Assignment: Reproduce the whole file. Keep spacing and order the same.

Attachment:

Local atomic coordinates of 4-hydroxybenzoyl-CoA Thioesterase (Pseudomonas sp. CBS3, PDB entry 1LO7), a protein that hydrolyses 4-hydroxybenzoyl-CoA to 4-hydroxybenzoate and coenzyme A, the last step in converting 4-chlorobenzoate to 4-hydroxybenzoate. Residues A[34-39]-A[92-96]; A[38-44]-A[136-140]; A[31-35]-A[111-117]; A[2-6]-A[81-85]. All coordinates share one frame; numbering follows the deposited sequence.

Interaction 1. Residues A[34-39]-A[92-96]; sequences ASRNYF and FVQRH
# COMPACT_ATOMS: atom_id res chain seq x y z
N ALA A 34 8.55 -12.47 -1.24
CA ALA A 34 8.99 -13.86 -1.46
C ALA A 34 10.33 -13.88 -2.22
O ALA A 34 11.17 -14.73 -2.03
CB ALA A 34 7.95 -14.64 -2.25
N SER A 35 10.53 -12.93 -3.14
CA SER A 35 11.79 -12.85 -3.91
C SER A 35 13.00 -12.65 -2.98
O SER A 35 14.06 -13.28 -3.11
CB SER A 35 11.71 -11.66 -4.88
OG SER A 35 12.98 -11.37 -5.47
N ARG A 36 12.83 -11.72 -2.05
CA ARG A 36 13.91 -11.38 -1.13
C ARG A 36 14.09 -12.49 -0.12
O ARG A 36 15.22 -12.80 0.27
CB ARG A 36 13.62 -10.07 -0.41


Local atomic coordinates of 4-hydroxybenzoyl-CoA Thioesterase (Pseudomonas sp. CBS3, PDB entry 1LO7), a protein that hydrolyses 4-hydroxybenzoyl-CoA to 4-hydroxybenzoate and coenzyme A, the last step in converting 4-chlorobenzoate to 4-hydroxybenzoate. Residues A[34-39]-A[92-96]; A[38-44]-A[136-140]; A[31-35]-A[111-117]; A[2-6]-A[81-85]. All coordinates share one frame; numbering follows the deposited sequence.

Interaction 1. Residues A[34-39]-A[92-96]; sequences ASRNYF and FVQRH
# COMPACT_ATOMS: atom_id res chain seq x y z
N ALA A 34 8.55 -12.47 -1.24
CA ALA A 34 8.99 -13.86 -1.46
C ALA A 34 10.33 -13.88 -2.22
O ALA A 34 11.17 -14.73 -2.03
CB ALA A 34 7.95 -14.64 -2.25
N SER A 35 10.53 -12.93 -3.14
CA SER A 35 11.79 -12.85 -3.91
C SER A 35 13.00 -12.65 -2.98
O SER A 35 14.06 -13.28 -3.11
CB SER A 35 11.71 -11.66 -4.88
OG SER A 35 12.98 -11.37 -5.47
N ARG A 36 12.83 -11.72 -2.05
CA ARG A 36 13.91 -11.38 -1.13
C ARG A 36 14.09 -12.49 -0.12
O ARG A 36 15.22 -12.80 0.27
CB ARG A 36 13.62 -10.07 -0.41